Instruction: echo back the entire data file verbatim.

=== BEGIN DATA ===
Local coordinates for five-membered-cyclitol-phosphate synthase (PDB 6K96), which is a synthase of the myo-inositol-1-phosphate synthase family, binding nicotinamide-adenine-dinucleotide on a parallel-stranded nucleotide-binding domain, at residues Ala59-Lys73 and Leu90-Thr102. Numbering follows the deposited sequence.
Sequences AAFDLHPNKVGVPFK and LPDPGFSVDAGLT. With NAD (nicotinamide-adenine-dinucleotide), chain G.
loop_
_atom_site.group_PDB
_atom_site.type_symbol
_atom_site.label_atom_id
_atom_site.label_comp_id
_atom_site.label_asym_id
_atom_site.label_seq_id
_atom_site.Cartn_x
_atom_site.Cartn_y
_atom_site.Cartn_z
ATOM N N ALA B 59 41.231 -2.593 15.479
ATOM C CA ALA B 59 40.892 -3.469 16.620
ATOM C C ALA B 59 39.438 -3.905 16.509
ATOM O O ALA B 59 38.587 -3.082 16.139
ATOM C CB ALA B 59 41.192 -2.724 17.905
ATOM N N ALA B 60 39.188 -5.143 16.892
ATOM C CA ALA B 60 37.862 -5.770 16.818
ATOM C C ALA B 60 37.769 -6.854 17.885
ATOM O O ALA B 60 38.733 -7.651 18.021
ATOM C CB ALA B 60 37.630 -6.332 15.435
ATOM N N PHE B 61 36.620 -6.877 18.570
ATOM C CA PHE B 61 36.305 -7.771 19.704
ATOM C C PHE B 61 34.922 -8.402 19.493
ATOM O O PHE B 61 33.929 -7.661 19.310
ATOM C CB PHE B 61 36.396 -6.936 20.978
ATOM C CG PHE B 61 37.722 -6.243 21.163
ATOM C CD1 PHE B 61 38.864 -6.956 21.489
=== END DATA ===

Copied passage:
Local coordinates for five-membered-cyclitol-phosphate synthase (PDB 6K96), which is a synthase of the myo-inositol-1-phosphate synthase family, binding nicotinamide-adenine-dinucleotide on a parallel-stranded nucleotide-binding domain, at residues Ala59-Lys73 and Leu90-Thr102. Numbering follows the deposited sequence.
Sequences AAFDLHPNKVGVPFK and LPDPGFSVDAGLT. With NAD (nicotinamide-adenine-dinucleotide), chain G.
loop_
_atom_site.group_PDB
_atom_site.type_symbol
_atom_site.label_atom_id
_atom_site.label_comp_id
_atom_site.label_asym_id
_atom_site.label_seq_id
_atom_site.Cartn_x
_atom_site.Cartn_y
_atom_site.Cartn_z
ATOM N N ALA B 59 41.231 -2.593 15.479
ATOM C CA ALA B 59 40.892 -3.469 16.620
ATOM C C ALA B 59 39.438 -3.905 16.509
ATOM O O ALA B 59 38.587 -3.082 16.139
ATOM C CB ALA B 59 41.192 -2.724 17.905
ATOM N N ALA B 60 39.188 -5.143 16.892
ATOM C CA ALA B 60 37.862 -5.770 16.818
ATOM C C ALA B 60 37.769 -6.854 17.885
ATOM O O ALA B 60 38.733 -7.651 18.021
ATOM C CB ALA B 60 37.630 -6.332 15.435
ATOM N N PHE B 61 36.620 -6.877 18.570
ATOM C CA PHE B 61 36.305 -7.771 19.704
ATOM C C PHE B 61 34.922 -8.402 19.493
ATOM O O PHE B 61 33.929 -7.661 19.310
ATOM C CB PHE B 61 36.396 -6.936 20.978
ATOM C CG PHE B 61 37.722 -6.243 21.163
ATOM C CD1 PHE B 61 38.864 -6.956 21.489